Muslims also killed in Islamic State attack on ‘Crusader France’

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Flowers and banners are pictured, as a tribute to the victims of Paris attacks at the gate of French embassy in La Paz, Bolivia November 18, 2015. Photo by David Mercado, courtesy of Reuters

Flowers and banners are pictured, as a tribute to the victims of Paris attacks at the gate of French embassy in La Paz, Bolivia November 18, 2015. Photo by David Mercado, courtesy of Reuters

PARIS (Reuters) — Among the dead in last week’s Paris attacks were two sisters celebrating a birthday, a promising architect, a talented musician and a woman shot while out doing some late shopping.

What they had in common was that they were Muslims killed in the random slaughter carried out by Islamic State.

Most victims of violence by Islamic State and other jihadist groups are Muslims, since they fight mostly in majority Muslim countries and often attack less radical Islamic communities such as Shi’ites and Sufis that they consider to be heretics.

Islamic State — widely known in Arabic as Daesh — claimed responsibility for the attack against “Crusader France,” implying all French are Christians. With Islam the second largest faith in Europe, a massacre there is very likely to include some Muslims among the victims.

“Daesh has been killing Muslims by the thousands for years in Africa and the Middle East,” said Yasser Louati, spokesman for the Collective against Islamophobia in France.

“Now they’re killing Muslims here in France,” he said. “The word ‘Islamic’ in their name is only a pretext for their ideology. Look at the series of attacks they’ve made. There’s no end.”

France’s Muslim minority, the European Union’s largest, makes up about eight percent of the population. Judging from published lists of the 129 dead after Friday’s carnage, about six per cent have been identified by family and friends as Muslims or people with ethnic origins in majority Muslim countries.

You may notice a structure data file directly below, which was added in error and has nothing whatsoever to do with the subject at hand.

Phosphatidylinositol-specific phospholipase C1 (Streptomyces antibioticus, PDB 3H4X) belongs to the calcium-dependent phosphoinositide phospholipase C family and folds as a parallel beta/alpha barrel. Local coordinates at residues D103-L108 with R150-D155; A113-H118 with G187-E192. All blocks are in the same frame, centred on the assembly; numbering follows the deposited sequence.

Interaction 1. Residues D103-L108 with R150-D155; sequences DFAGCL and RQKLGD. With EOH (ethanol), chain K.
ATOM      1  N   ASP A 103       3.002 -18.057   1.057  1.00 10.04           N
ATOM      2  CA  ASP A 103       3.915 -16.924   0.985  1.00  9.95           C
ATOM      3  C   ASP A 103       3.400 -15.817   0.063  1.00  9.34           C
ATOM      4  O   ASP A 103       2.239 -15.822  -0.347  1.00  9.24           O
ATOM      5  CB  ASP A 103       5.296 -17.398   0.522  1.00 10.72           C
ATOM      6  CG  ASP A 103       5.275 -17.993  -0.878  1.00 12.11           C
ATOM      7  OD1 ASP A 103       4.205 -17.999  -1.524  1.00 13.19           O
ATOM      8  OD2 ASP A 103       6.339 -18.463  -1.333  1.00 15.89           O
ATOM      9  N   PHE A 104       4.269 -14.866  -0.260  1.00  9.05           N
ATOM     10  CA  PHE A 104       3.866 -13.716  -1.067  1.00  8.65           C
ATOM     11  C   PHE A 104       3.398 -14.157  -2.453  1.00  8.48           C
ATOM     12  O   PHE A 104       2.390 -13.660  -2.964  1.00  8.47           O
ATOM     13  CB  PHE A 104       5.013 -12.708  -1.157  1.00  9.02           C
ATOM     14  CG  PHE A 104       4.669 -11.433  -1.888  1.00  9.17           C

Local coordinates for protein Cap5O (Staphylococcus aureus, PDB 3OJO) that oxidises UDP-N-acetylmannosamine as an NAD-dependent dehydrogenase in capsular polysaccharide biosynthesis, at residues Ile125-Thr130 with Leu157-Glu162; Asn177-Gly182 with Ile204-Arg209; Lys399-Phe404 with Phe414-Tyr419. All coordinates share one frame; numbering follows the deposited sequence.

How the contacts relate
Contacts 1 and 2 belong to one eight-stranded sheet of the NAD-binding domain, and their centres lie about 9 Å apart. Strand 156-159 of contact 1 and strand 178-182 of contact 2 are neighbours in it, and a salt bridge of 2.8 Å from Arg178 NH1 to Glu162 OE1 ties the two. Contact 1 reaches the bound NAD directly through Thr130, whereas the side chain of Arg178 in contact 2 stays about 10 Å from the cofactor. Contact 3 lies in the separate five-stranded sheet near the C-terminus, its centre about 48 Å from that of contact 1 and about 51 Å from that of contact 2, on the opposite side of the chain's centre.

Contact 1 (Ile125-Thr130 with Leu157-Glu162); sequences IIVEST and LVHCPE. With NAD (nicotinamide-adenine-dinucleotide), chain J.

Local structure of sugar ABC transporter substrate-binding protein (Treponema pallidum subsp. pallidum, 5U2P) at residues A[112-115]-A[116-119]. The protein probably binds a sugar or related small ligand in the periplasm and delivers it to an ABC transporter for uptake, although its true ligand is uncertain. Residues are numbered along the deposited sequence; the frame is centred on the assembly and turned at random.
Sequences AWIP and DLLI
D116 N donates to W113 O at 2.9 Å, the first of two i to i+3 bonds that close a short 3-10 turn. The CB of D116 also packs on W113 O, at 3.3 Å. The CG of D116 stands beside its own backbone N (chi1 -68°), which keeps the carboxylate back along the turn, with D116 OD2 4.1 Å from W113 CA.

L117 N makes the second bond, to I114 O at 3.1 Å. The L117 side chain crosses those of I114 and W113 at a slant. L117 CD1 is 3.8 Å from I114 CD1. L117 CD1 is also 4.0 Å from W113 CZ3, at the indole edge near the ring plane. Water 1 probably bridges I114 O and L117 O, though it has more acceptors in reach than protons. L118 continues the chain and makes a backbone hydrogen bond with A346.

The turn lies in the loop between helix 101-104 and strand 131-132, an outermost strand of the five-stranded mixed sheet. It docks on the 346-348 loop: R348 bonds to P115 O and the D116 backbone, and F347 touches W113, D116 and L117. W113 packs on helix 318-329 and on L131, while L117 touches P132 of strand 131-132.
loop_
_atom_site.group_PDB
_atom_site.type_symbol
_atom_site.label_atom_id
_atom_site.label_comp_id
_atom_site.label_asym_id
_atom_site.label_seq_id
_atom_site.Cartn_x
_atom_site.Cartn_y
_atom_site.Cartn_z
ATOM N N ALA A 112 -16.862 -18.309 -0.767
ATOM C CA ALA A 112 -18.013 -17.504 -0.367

Halima and Hodda Saadi were two sisters of Tunisian origin celebrating a friend’s birthday at La Belle Equipe cafe where their brother Khaled worked. Halima, mother of two children, was 37 and Hodda 35.

Seated outside on the terrace, they were among 19 victims who died in the attack there. Khaled said the attackers “arrived in a rush and fired at everybody on the terrace. They killed everybody, including my sisters,” he told iTele television.

Abdallah, another brother, said: “We’re just citizens like everyone else, who love our family and love people. … We’re eight brothers and sisters, and now we’re six.”

Another victim at the same cafe was Djamila Houd, 41, a daughter of Algerian immigrants who worked in a fashion shop.

Amine Ibnolmobarak, 29, was an architect who grew up in Morocco and came to France to study. “His parents sent him to Bordeaux to study medicine, but he slipped away to Paris to study architecture and we noticed him right away,” his former professor Marc Armengaud wrote in a tribute to him.

Some websites listing victims include a YouTube video of Kheireddine Sahbi, 29, playing Arab music. For Barthelemy Jobert, president of Paris-Sorbonne university where he was studying, Sahbi was “a virtuoso Algerian violinist … very active in the university’s traditional music ensemble.”

News about the dead came in various ways. A man in California reported on Facebook that his cousin Mohamed Amine Benmbarek had been killed in one of the attacks and his wife took three bullets and was in critical condition.

Cairo’s consulate in Paris confirmed that Egyptian national Salah Emad el-Gebaly, 28, died in the Bataclan concert hall.

Elif Dogan, adult daughter of a Turkish shopowner in Belgium, stayed behind when the family returned to Turkey and moved to Paris four months ago.